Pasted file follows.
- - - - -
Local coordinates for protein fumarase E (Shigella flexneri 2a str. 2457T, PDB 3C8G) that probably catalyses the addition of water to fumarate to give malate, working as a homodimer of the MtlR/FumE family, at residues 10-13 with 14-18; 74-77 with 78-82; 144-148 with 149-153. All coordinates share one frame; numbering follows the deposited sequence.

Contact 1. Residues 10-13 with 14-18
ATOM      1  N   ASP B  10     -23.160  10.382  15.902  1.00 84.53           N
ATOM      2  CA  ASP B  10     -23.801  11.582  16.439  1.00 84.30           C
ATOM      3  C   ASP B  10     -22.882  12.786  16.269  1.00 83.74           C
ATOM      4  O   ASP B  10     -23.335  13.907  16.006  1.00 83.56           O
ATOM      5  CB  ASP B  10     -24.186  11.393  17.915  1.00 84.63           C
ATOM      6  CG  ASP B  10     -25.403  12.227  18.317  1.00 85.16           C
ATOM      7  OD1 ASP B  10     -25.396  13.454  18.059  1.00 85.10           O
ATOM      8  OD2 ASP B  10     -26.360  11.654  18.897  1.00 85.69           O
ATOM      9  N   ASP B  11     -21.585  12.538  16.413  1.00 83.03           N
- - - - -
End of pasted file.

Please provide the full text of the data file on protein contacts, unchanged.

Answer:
Local coordinates for protein fumarase E (Shigella flexneri 2a str. 2457T, PDB 3C8G) that probably catalyses the addition of water to fumarate to give malate, working as a homodimer of the MtlR/FumE family, at residues 10-13 with 14-18; 74-77 with 78-82; 144-148 with 149-153. All coordinates share one frame; numbering follows the deposited sequence.

Contact 1. Residues 10-13 with 14-18
ATOM      1  N   ASP B  10     -23.160  10.382  15.902  1.00 84.53           N
ATOM      2  CA  ASP B  10     -23.801  11.582  16.439  1.00 84.30           C
ATOM      3  C   ASP B  10     -22.882  12.786  16.269  1.00 83.74           C
ATOM      4  O   ASP B  10     -23.335  13.907  16.006  1.00 83.56           O
ATOM      5  CB  ASP B  10     -24.186  11.393  17.915  1.00 84.63           C
ATOM      6  CG  ASP B  10     -25.403  12.227  18.317  1.00 85.16           C
ATOM      7  OD1 ASP B  10     -25.396  13.454  18.059  1.00 85.10           O
ATOM      8  OD2 ASP B  10     -26.360  11.654  18.897  1.00 85.69           O
ATOM      9  N   ASP B  11     -21.585  12.538  16.413  1.00 83.03           N